Organizational Opportunities from the Frontline Story 1: Understanding the Needs of the Customer | Operational Excellence Quick Hits

Quick Hits share weekly tips and techniques on topics related to Operational Excellence. This week’s theme relates to understanding customer needs. We hope you enjoy the information presented!

, Organizational Opportunities from the Frontline Story 1: Understanding the Needs of the Customer | Operational Excellence Quick Hits, Future State Engineering
, Organizational Opportunities from the Frontline Story 1: Understanding the Needs of the Customer | Operational Excellence Quick Hits, Future State Engineering

Speaker 1: (00:06)
In today’s session, we’re starting a new series. The new series is going to be on organizational opportunities. That’s actually my personal experiences with working with companies and what lessons I’ve learned through those experiences. Today’s session we’re going to talk about a situation about understanding the needs of the customer. So the background was a manufacturing company that I worked with, that we were able to significantly reduce their lead time from 18 weeks down to eight weeks. Then we were able to offer shorter lead times of four weeks for customers that needed shorter lead time.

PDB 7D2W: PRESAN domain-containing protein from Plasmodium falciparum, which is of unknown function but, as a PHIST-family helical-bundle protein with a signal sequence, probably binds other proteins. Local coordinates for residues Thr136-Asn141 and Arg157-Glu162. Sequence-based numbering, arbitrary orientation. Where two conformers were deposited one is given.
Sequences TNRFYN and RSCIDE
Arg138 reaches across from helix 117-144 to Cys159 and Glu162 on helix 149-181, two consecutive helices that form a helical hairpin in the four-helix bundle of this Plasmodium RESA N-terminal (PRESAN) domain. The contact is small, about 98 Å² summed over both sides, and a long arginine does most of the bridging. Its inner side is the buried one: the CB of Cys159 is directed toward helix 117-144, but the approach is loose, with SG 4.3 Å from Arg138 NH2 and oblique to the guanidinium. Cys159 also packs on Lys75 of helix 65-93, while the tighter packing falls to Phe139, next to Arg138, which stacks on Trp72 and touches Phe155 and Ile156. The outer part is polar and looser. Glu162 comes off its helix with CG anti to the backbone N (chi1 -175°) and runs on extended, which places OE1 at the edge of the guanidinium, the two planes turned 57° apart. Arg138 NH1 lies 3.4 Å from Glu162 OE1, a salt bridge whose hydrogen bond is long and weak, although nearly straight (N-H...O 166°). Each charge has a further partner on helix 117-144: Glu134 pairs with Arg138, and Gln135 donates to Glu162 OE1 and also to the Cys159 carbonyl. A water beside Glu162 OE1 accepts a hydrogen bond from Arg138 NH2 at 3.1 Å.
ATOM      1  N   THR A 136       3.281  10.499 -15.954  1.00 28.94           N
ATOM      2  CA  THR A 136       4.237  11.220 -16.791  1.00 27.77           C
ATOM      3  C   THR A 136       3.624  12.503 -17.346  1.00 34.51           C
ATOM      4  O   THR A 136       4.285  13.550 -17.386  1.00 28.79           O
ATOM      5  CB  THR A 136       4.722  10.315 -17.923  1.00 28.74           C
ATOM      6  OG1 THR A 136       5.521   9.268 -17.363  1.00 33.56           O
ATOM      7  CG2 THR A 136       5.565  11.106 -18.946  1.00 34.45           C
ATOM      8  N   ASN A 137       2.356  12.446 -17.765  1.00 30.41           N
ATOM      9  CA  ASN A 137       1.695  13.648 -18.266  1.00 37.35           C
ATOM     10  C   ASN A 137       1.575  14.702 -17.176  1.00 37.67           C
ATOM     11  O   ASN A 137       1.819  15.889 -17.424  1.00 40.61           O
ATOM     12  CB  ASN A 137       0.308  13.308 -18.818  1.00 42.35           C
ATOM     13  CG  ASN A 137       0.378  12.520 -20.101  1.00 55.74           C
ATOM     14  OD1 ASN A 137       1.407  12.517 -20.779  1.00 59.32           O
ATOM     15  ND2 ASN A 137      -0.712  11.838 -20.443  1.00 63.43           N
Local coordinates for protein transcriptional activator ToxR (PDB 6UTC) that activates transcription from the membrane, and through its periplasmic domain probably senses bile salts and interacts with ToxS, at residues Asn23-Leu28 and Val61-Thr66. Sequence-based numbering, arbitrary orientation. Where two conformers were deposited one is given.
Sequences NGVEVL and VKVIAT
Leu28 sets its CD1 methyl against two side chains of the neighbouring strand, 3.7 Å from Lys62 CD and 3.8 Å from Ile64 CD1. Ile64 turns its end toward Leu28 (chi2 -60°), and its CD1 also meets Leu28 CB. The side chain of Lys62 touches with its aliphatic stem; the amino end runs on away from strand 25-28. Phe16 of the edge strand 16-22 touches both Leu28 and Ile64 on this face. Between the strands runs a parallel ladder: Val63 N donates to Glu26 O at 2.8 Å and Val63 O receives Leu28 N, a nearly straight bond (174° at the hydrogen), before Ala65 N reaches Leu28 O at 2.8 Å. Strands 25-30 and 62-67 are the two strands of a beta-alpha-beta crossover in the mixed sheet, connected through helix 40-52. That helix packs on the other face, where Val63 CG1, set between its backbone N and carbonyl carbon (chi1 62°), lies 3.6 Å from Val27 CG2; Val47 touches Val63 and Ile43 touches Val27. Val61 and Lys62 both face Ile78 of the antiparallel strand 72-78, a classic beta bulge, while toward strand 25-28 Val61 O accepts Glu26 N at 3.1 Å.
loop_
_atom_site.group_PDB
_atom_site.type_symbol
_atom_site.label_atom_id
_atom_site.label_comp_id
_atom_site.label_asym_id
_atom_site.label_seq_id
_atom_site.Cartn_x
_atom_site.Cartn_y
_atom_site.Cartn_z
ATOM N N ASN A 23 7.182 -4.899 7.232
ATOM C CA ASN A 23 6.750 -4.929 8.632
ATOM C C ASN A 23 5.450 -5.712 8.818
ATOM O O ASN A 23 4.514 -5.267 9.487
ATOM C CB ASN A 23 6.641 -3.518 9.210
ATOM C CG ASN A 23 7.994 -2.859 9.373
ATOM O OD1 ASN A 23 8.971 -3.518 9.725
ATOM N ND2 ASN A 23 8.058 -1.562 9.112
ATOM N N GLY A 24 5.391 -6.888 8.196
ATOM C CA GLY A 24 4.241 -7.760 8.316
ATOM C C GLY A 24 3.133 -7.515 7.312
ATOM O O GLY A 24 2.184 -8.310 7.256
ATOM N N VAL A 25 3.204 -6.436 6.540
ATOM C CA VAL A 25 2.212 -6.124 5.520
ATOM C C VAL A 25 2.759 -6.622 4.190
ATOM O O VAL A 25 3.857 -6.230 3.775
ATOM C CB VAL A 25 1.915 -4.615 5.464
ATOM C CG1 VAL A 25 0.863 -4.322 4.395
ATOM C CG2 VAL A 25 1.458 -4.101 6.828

Speaker 1: (00:42)
The question became what should be the price for those shorter lead time opportunities? So the specific case was one where the customer called said, “Oh, we really need this product. How fast can you get it to us?” They said, “well, our standard lead time’s eight weeks. We can do it in four weeks, but we can give you a price for that.” They’re like, “Well, we need it quicker than that. So what can you do? Can you do that faster than the four week lead time?” So we said, “Okay, we’ll look at it and we’ll see what we can do.”